mances (bottom photo, this page). Playing a key role in making that possible is the use of motion capture technology.

The animation of Waldo begins with the use of a puppet armature manipulated by a puppeteer (opposite page, top rightl. The armature, explains Graham Walters of PDI, “looks like an inverted Luxo lamp.” It has six joints, each hooked up with electronic sensors that transmit information about the movement of the joints to a Silicon Graphics workstation. Two other sensors representing the upper and lower jaws control the character’s talking and facial expressions.

As the puppeteer moves the armature, the motion information is processed by the workstation, and an animated, fully shaded version of Waldo is displayed on the screen. At the same time, through the use of video switchers, the video of Waldo is composited on a separate monitor with the video of the other Muppet characters, thus allowing Waldo’s puppeteer to see how the animated Waldo looks

while interacting with the other Muppets as he’s manipulating the armature.

Once taping of the Muppet show is over, the tape is sent from Toronto (where the taping takes place) to PDI headquarters in Sunnyvale, California. There, animators again make use of the motion information to help them pinpoint the character’s exact move

ments on the screen as they create a more polished rendering of Waldo (fast photo, far left) that will eventually be used for the final show. At the same time, they also add extra animated effects to the character and fit him with the appropriate costume changes. But the basic animation of the character is done in real time during the taping of the show. -BC




Because movements captured by motion capture systems are specific to an individual, there is still an important role for systems, such as this one used by NASA, that let users model motion rather than capture it.

an especially interesting application is LIFE (Laboratory of Isokinetic Fitness Exercise) in Point Pleasant, New Jersey. There, LIFE’s owner, Robert Wainwright, is trying to use the system to analyze the movements of horses in hopes it will. help trainers more easily identify whether or not a race horse has the makings of a champion.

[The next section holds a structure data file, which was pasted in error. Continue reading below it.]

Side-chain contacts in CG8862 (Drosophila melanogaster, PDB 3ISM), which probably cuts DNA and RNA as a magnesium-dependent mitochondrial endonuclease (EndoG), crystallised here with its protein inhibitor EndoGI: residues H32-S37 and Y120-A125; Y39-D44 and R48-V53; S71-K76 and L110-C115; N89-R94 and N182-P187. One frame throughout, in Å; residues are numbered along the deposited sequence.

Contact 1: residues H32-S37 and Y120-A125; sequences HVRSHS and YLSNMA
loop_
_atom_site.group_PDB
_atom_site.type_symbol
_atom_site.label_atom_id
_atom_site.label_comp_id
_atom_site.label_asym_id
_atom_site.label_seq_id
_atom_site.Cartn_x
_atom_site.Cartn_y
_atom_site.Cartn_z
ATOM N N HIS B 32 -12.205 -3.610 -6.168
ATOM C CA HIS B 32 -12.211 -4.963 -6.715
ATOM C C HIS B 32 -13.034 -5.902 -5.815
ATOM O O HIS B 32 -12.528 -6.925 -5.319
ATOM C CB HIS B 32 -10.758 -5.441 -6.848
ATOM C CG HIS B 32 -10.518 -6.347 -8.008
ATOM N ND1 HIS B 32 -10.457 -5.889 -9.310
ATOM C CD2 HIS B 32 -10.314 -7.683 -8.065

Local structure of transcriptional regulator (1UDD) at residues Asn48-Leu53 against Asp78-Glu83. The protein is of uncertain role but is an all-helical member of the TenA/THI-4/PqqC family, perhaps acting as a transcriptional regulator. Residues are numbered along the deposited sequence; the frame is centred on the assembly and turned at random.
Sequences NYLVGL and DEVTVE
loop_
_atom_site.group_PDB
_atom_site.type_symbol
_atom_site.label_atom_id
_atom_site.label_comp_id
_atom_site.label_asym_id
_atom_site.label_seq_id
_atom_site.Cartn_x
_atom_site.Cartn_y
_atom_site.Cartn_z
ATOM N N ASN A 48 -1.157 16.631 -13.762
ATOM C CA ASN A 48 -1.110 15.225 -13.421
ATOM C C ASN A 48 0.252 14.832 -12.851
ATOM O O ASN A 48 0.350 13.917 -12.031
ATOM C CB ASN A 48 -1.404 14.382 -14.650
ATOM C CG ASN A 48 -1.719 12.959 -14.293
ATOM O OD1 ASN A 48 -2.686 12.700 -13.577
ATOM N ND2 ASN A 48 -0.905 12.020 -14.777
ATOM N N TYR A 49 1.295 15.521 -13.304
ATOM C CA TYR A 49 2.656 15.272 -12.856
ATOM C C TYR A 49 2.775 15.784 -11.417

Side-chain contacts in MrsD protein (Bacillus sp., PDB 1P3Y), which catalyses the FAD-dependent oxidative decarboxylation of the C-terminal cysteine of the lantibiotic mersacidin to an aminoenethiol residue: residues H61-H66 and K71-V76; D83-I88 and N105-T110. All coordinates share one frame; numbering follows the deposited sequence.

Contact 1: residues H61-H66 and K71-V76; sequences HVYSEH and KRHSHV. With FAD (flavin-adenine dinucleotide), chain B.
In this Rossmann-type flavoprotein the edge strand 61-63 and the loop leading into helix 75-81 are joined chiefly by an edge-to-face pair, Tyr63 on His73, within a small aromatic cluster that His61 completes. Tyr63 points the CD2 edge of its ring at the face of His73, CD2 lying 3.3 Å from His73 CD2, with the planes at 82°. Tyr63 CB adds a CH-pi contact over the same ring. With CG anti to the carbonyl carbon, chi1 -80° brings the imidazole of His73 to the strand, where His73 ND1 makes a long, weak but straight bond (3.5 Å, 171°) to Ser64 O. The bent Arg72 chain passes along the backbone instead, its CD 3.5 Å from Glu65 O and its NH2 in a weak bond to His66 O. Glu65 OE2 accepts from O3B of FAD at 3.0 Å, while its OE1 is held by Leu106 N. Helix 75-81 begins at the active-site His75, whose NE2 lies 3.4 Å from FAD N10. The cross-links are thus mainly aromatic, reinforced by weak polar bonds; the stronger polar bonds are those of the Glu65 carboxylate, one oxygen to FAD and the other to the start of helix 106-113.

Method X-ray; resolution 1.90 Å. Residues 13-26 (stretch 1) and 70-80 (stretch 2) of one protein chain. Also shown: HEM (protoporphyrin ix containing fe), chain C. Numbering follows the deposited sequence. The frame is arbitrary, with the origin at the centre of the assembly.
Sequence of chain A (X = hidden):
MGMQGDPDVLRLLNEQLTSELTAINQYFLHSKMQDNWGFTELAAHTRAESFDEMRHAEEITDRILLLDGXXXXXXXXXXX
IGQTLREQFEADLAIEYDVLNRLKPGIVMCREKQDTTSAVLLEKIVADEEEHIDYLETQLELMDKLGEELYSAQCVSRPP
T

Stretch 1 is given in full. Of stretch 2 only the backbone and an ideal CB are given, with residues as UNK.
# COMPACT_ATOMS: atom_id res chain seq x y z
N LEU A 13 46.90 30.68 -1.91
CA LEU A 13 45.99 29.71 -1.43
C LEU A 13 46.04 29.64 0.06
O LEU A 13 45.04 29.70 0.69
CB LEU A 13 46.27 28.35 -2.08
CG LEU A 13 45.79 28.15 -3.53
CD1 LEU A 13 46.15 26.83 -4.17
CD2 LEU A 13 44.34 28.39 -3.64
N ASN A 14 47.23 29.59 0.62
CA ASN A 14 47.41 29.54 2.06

Peak Performance Technologies (Englewood, CO) is another company that sprang from the world of sports. The company was founded in 1984 while Phil Cheetham and Gary Scheirman were still working on biomechanics for the United States Olympic Committee (USOC). In February 1986, the company began operating on a full-time basis.

The Peak system works in much the same way as the Ariel Dynamics system. Motion is recorded on videotape; data can be collected with or without markers. One unique aspect of the system, according to Cheetham, is its ability to split fields of data from a 30Hz video camera. This allows data acquisition of 60 frames per second using standard video equipment.

In terms of price, the Peak system is probably the most affordable system available. A 3D system based on an IBM PC/AT-compatible computer costs around

$50,000. Two-dimensional systems provide an even more affordable entry level for motion analysis, with prices between $10,000 and $20,000.

Instructional Videos

In the sport market, the Peak system is being used for analysis and therapy by groups such as the USOC, the Korean Sports Science Institute, and the American Sports Medicine Institute.

At Penn State’s Biomechanics Lab, Dr. Richard C. Nelson is directing a project that incorporates the 3D motion graphics from the Peak system into instructional videos for divers. The videos will be distributed to national sports federations through the International Olympic Committee (IOC).

Eventually, Nelson expects to produce other videos providing scientific instruction for speed skating, cross-country skiing, and ski jumping. Data will be collected from videotapes of competitors in the 1988 Winter Olympics.

Beyond sports, the Peak system is being used for prosthetics design, physical therapy, and even zoological studies. Dr. Robert. Full at the University of California at Berkeley, for example, uses the Peak system to determine common principles that define the way animals move. His studies encompass